September 30, 2019 / 2:43 PM / 22 days ago

Many women with heart defects don't get recommended pre-pregnancy care

(Reuters Health) - Few women with high-risk heart defects get all of the care recommended before conception to help increase their chances of having a successful pregnancy, a new study suggests.

Congenital heart defects such as defective vessels, leaky valves or holes in the heart muscle are among the most common types of birth defects. These structural problems can cause symptoms like abnormal heart rhythm and breathing difficulties and may require surgery or a heart transplant.

While most girls born today with congenital heart disease will reach childbearing age, pregnancy carries a risk of complications for these mothers and for their babies.

The risk is lower when women get tests and exams to assess their risk prior to conception. But less than 1% of women with these heart defects get all of the recommended pre-conception care to set themselves up for the lowest risk of pregnancy complications, the study found.

Nearly 23% of women with these heart defects received no pre-pregnancy care at all, the researchers report in the Journal of the American Heart Association.

“This is concerning because congenital heart disease is the most common type of heart problem in pregnancy and can greatly affect the mother and fetus, sometimes leading to miscarriage, birth defects, preterm delivery and low birthweight babies,” said Dr. Wayne Franklin, a congenital heart disease specialist at Phoenix Children’s Hospital and the University of Arizona.

“Women with heart defects can have heart valve, heart rhythm, low oxygen or pump problems that can make it difficult for her own body during pregnancy and it can be a serious challenge to carry a baby to term,” Franklin, who wasn’t involved in the study, said by email.

Women’s blood volume increases by 50 percent during pregnancy to help support her growing baby. When women have heart defects it may be difficult for their body to handle this additional pressure.

Hormonal changes during pregnancy can also increase the risk of irregular heart rhythm and blood clotting. In healthy women these changes aren’t usually a problem, but in women with structural heart damage this can increase their risk of stroke.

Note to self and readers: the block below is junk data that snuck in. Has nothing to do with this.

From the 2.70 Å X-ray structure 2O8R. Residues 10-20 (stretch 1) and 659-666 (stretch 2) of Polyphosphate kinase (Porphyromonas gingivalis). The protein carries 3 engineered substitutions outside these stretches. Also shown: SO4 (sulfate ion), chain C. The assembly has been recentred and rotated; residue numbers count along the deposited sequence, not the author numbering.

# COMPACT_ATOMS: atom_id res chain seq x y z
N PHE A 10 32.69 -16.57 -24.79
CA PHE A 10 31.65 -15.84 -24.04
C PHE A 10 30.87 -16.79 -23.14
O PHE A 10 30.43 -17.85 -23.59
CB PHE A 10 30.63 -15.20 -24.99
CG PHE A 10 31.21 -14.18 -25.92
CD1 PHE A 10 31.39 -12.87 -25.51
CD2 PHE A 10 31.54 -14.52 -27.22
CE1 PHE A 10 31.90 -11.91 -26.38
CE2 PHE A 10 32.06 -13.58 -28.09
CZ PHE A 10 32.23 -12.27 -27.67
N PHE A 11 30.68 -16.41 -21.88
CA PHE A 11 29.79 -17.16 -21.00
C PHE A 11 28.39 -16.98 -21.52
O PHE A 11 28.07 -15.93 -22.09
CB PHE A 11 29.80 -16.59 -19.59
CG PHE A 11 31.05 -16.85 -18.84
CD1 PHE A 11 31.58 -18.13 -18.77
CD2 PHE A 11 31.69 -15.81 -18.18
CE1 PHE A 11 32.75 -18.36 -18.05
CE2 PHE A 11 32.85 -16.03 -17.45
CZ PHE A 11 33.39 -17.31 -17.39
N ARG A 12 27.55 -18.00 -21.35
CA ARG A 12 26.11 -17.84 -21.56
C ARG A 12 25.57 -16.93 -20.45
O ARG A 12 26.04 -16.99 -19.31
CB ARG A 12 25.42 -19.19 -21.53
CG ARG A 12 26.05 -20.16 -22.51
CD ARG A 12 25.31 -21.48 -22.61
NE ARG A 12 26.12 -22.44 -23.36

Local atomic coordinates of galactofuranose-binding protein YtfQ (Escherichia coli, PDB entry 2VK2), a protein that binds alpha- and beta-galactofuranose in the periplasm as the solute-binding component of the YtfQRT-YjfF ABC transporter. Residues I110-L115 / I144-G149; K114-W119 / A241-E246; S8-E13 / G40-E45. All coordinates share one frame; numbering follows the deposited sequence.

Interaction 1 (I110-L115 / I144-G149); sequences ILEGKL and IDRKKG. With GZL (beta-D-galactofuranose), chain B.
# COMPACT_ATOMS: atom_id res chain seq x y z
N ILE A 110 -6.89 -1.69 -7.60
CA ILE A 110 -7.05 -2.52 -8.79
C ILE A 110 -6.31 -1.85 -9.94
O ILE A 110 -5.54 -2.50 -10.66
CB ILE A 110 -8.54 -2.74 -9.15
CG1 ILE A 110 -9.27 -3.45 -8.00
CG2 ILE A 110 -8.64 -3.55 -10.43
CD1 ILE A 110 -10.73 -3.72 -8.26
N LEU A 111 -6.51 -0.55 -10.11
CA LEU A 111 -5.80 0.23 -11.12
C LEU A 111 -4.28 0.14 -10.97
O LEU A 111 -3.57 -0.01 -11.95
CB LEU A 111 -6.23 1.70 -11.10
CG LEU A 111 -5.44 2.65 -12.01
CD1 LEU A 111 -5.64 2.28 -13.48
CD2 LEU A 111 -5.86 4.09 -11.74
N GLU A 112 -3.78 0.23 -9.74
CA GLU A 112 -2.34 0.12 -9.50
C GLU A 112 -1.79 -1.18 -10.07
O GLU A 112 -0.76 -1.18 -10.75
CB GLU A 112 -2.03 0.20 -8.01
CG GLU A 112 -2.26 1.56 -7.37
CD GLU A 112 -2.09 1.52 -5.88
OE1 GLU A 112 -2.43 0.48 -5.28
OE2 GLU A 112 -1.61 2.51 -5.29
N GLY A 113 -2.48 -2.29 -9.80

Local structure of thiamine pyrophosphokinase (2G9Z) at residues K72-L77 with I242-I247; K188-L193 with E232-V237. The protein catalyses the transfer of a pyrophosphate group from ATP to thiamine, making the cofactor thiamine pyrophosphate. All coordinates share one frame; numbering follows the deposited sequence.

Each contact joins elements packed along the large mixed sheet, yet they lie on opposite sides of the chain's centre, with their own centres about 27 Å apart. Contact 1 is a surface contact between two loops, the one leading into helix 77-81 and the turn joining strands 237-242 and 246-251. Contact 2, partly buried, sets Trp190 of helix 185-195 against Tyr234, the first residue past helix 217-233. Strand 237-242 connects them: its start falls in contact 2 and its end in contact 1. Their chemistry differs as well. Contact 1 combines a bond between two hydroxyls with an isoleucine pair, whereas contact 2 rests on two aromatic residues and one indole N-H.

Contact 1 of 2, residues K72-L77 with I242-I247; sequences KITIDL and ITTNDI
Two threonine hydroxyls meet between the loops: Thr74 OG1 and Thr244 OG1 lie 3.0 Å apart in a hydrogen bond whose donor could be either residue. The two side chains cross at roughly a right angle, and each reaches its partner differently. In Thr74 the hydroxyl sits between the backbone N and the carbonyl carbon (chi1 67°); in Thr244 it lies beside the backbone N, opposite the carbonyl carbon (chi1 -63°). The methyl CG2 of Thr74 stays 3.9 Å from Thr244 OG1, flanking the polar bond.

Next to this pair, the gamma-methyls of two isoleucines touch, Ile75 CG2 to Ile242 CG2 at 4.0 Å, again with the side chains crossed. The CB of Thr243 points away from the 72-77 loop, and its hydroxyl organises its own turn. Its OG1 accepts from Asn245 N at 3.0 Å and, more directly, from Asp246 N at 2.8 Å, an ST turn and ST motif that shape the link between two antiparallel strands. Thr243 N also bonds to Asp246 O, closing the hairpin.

Pre-pregnancy counseling is essential for women with complex congenital heart defects so that they have a clear understanding of how their heart abnormalities could affect their own health and the health of their child during a pregnancy, according to guidelines from the American Heart Association issued in 2017.

In the study, researchers examined data on 2,524 pregnancies between 2007 and 2013 among 2,003 women with congenital heart defects. They included only women with private health insurance so that issues of access and affordability shouldn’t have been a barrier to getting preconception care.

“A substantial proportion of women with heart defects may not be aware that they have an increased risk of pregnancy complications,” said Sherry Farr, a researcher at the U.S. Centers for Disease Control and Prevention in Atlanta and lead author of the study.

“Additionally, between 25% and 50% of pregnancies among women with heart defects may be unintended,” Farr said by email.

Part of the problem may be that many women who see specialists during childhood to manage their heart issues don’t continue with this care in adulthood, said Mary Canobbio of the UCLA Transitional Cardiac Program for Adolescents and Young Adults.

“They only return to see a cardiologist when they find themselves pregnant and/or their obstetrician says they need to see a cardiologist,” Canobbio, who wasn’t involved in the study, said by email.

“All women with congenital heart defects should receive information and have discussion with her cardiologist and/or primary provider about pregnancy risk,” Canobbio said. “This study shows that is not happening across the board, and even if under the care of a cardiologist, women are not consistently receiving this information before becoming pregnant.”

SOURCE: bit.ly/2mixjn8 Journal of the American Heart Association, online September 12, 2019.

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